For the next NDepend version, amongst plenty of cool stuff, a new default code rule will be added. It has been named Don’t assign a field from many methods. It falls into the category of Purity – Immutability – Side-Effects rules, one of my preferred set of rules since often hard-to-find and to-fix bugs come from wrong state managements.
As its name suggests this rule matches fields assigned from multiple methods. Bugs due to corrupted state are often the consequence of fields anarchically assigned.
On many code bases tested, I found the threshold of 4 methods writer to be the best balanced number between too many false positives, and a decent amount of suspicious matches to look after at code-reviewing time. Of course this threshold is easily customizable.
Several parameters can be taken account.
Is the field static? in which case it can be pretty serious if many methods assign it.
Does the field type is a value or a reference type? In the case of a reference type, such situation might reveal a potential NullReferenceException scenario luring.
Is the field assigned outside from its class. Since another rule prevents fields to be visible from outside its class, this case has been eliminated.
How many assigner methods of the parent class are visible outside the class? How many methods calling directly or indirectly an assigner method are visible outside the class?
Can a particular class instance be accessed from multiple threads? in which case the situation sounds pretty alarming.
Not all cases are taken account since static analysis have limits and for code review warning purposes the rule algorithm must be kept easily understandable. Here is the rule code and comments that contain insight about how to generally fix such issue.
I’d be curious to read your suggestions and comments on that.
And here is what it looks like when we run the rules on the NUnit code base:
explore two folders containing older and newer versions of assemblies to compare
create on-the-fly two NDepend projets and analyze them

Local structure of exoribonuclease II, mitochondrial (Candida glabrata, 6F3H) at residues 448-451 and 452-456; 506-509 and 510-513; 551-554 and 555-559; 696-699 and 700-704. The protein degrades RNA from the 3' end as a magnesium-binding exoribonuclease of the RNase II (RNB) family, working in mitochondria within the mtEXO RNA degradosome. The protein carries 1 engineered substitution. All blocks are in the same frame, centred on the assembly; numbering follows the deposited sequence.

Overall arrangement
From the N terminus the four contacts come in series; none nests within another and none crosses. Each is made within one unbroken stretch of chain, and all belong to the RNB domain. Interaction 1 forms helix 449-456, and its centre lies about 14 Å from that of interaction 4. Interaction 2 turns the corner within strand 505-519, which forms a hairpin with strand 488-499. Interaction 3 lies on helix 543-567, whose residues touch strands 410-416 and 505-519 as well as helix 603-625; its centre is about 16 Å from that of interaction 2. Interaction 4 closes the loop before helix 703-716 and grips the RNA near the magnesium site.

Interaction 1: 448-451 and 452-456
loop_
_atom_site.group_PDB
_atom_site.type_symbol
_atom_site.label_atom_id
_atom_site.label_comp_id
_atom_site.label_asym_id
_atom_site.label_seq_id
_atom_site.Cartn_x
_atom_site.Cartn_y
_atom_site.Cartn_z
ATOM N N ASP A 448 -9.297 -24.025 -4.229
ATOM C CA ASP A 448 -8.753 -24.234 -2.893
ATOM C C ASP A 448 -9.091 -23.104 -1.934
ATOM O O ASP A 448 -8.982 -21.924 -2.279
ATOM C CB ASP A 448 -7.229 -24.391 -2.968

compare the two older/newer code base snapshots, which lead to the creation of a ICompareContext object
use this compare-context object to explore code diff and changes
The power offered by a compare-context object is barely exposed here. We only reports 3 lists of assemblies added/removed/changed, which can already be a useful information. But much more can be done with a compare-context object in hands. I wrote recently about how Code Query LINQ can be used to write rules to detect code regression issue. This post explains how code-diff can be used to detect regression, including API Breaking Changes, loss in code quality, recent code not well covered by tests… All CQLinq queries/rules exposed are based on NDepend.CodeModel API. And thus, they can all be integrated and combined into a program that starts like the one above, and then uses a compare-context object to explore code diff.
A subtle points is that when one writes a CQLinq rule involving code diff, one doesn’t deal with a compare-context object. This is an astute we use to make CQLinq rules/queries as fluent, concise and elegant as possible. Indeed, a CQLinq pre-compiling phase takes care to transform calls to extension methods, into calls involving the compare-context. Hence the following CQLinq rule that reports methods that were complex, and that became even more complex….
…is actually transformed into this expression, where the usage of the compare-context is made obvious.
Thus the logic of this query could be easily integrated into our program this way:
In the real-world, for companies that have build servers and that care for the quality of code delivered, this ability to write custom programs that can be included into the build process chain to focus on the quality of new or refactored code can certainly be a nice option.
But one can also see value in writing a custom-tooling program to be ran on the developer desktop. Such program could also use the special method TryCompareSourceWith() that can open a source file diff tool on the right location of two versions of the same source file (the source file diff tool is the one configured in NDepend > Tools > Options > Source Files Compare Tool). For example the open-source PowerToolCode Review Methods Changed uses this TryCompareSourceWith() method to show diff in code during a code review session. Certainly a more sophisticated program could help reviewing code diff, for example with the ability to assign some users to approve some diff, and persist in a DB such approval or disapproval actions.
A prominent characteristic of the software industry is that products are constantly evolving. All modern development methodologies prone that a product should evolve through small iterations. Internally, development teams are using Continuous Integration servers that shrink increment length to a minimum.
In continuously evolving code bases, chances of regressions are high. A regression occurs when a new bug is introduced inadvertently, because of a change in code. The weapon against regressions lies in automatized and repeatable tests. This is why it is advised to developers to cover their code through unit-tests: not only to make sure that written code works as intended, but also to check as often as possible that in the face of future evolutions, the code won’t be broken inadvertently.